Thoughts on videoed games that were important to me in 2022

only one of these counts as a 2022 release really, but whatever

Thoughts on videoed games that were important to me in 2022
pictured: a web-swinging space dwarf


Sephonie is a game about pieces that don't seem like they fit naturally forming a harmonious whole because, as Lex Luthor in Grant Morrison's eternal classic All-Star Superman realized too late, "we're all we've got."

Sephonie's gameplay gives you a relaxing break from its precision 3D puzzle platforming with a relaxing turn-based tile puzzle minigame. Sephonie's story intersperses grounded reminiscences of extremely personal human melancholy with cute and genuinely funny jokes about how crabs and squids might see the world.

Sephonie is very very special to me, and those 9ish hours are going to stick with me for the rest of my life. What a treasure.

PS4 Spidered Man (PC Port)

As a Known MCU Hater, it was strange to be reminded by videogame cutscenes that oh, yeah, when I was younger I was a huge Spider-Man fan. This game brought that back to the surface for the first time in decades.

Don't get me wrong, I loved Into the Spiderverse, but it felt very much like a fluke. Spiderverse felt like a miraculous accident, where the Marvel Content Factory's billowing smokestacks got clogged up for a moment and while everyone was distracted, some artists managed to make something good while no one was supervising them.

Big-budget videogames aren't the way they are by mistake. It was cool to see the actual main plot writers of a huge financial expenditure be allowed to tell the sort of story that makes me care about superheroes. It wasn't perfect, and the DLC story sucked the foulest ass imaginable,[1] but Spider-Man PS4 is probably my favorite Peter Parker story I've yet experienced.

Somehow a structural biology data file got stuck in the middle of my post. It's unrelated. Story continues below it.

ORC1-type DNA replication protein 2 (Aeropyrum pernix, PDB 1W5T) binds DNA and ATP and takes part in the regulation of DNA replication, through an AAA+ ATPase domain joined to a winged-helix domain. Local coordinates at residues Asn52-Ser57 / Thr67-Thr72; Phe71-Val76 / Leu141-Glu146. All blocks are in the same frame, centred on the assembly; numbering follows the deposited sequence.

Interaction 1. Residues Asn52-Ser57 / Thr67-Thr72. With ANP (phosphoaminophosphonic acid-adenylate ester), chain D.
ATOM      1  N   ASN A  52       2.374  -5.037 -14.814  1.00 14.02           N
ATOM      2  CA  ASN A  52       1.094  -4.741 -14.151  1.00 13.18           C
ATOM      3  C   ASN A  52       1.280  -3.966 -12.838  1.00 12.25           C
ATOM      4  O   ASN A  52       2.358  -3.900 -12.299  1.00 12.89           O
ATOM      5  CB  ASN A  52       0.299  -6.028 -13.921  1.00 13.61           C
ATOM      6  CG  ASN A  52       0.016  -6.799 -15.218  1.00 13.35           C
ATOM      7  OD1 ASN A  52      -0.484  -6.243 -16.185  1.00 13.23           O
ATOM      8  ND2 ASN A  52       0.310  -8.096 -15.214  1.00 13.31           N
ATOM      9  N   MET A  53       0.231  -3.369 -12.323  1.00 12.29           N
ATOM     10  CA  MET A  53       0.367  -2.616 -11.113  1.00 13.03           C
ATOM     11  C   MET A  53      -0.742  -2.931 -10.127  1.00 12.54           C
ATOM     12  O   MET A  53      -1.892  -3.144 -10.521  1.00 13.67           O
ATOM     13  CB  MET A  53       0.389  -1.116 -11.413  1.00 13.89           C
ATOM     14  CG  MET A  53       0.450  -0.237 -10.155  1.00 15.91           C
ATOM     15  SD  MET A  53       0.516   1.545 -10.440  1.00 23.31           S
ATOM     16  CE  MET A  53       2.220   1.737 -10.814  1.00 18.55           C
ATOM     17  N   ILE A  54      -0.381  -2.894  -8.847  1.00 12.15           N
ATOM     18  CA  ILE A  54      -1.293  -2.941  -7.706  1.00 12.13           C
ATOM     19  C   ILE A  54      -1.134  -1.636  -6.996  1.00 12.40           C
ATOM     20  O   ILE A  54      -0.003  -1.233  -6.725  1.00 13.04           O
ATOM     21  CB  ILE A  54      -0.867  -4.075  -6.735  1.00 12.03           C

Also good: The thoughtful iterations on the web-swinging traversal that Treyarch invented on the PS2, and the clever integration of the traversal and the combat. Most open world games are two games stapled together; Driving and combat. You hit a button to switch which of the two games you're playing at the moment. PS4 Spider-Man does something very cool and clever by having no seam. The controls you use to cross the city are still there in combat and have their own combat-specific uses. One single set of controls to internalize, and it felt very intuitive and natural once I got the hang.

Deep Rock Galactic

I had a lovely time with Left 4 Dead and played it on and off with various friends for several years. Left 4 Dead 2 was still decent but all of the new guns and throwables were just kinda worse, and in general it was a step down from the first game to me.

For years I waited for the next great cooperative FPS. It definitely wasn't any of the other zombie bullshit shooters that tried to ride Left 4 Dead's coattails! It turned out to be this, a strangely flavored game about being a fantasy-style dwarf doing sci-fi space mining.

Deep Rock Galactic is just an incredibly good and thoughtful execution of various gameplay elements that have existed for a decade plus. You and up to three friends traverse some caves and shoot some huge alien bugs on your way to one of various objectives. There's no unique aspect that I could describe and you'd go "oh, yeah, I understand why this is your favorite co-op game of all time." The closest thing to that is the procedurally generated maps, but many games have something like that. I'd also have to explain that after over a hundred hours of play the map generation keeps throwing unique-feeling layouts that never glitch into being uncompletable. As with every other aspect of the game, it sounds relatively common/normal, and I have to qualify it with "it's exceptionally well-executed though and integrates well with all the other mechanics."

If you like first person shooting with your friends, there is no game on Earth I would recommend to you before Deep Rock Galactic. I could tell you specific stories and describe specific elements, but the reason DRG is so great isn't any of those things individually, it's the sum of all of them. The whole is just the best cooperative FPS yet made. Stop reading this and friend me on Steam and come point at a huge gem with a laser pointer with me and click the mouse repeatedly so our space dwarves ritualistically say "WE'RE RICH" at each other over and over until a huge bug interrupts us by barfing acid and we have to kill it.

  1. As in, the "City That Never Sleeps" expansion for the main game. I haven't gotten a chance to try Miles Morales yet. ↩︎